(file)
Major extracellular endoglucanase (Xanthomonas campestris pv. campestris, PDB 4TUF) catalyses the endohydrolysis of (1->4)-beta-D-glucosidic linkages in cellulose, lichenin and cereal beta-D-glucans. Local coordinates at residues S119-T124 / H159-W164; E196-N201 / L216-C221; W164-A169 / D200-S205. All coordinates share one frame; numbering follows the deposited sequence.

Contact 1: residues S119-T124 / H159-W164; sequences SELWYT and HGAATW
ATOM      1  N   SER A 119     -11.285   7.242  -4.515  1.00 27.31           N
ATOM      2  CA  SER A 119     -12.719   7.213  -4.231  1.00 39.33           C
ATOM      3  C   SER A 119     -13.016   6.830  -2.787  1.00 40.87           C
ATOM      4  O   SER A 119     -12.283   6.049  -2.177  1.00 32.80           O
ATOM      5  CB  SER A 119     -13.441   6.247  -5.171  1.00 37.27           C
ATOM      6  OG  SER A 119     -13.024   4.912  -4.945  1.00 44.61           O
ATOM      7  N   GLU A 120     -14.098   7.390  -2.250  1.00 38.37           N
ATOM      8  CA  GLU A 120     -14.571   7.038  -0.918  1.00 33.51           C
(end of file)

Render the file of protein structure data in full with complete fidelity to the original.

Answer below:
Major extracellular endoglucanase (Xanthomonas campestris pv. campestris, PDB 4TUF) catalyses the endohydrolysis of (1->4)-beta-D-glucosidic linkages in cellulose, lichenin and cereal beta-D-glucans. Local coordinates at residues S119-T124 / H159-W164; E196-N201 / L216-C221; W164-A169 / D200-S205. All coordinates share one frame; numbering follows the deposited sequence.

Contact 1: residues S119-T124 / H159-W164; sequences SELWYT and HGAATW
ATOM      1  N   SER A 119     -11.285   7.242  -4.515  1.00 27.31           N
ATOM      2  CA  SER A 119     -12.719   7.213  -4.231  1.00 39.33           C
ATOM      3  C   SER A 119     -13.016   6.830  -2.787  1.00 40.87           C
ATOM      4  O   SER A 119     -12.283   6.049  -2.177  1.00 32.80           O
ATOM      5  CB  SER A 119     -13.441   6.247  -5.171  1.00 37.27           C
ATOM      6  OG  SER A 119     -13.024   4.912  -4.945  1.00 44.61           O
ATOM      7  N   GLU A 120     -14.098   7.390  -2.250  1.00 38.37           N
ATOM      8  CA  GLU A 120     -14.571   7.038  -0.918  1.00 33.51           C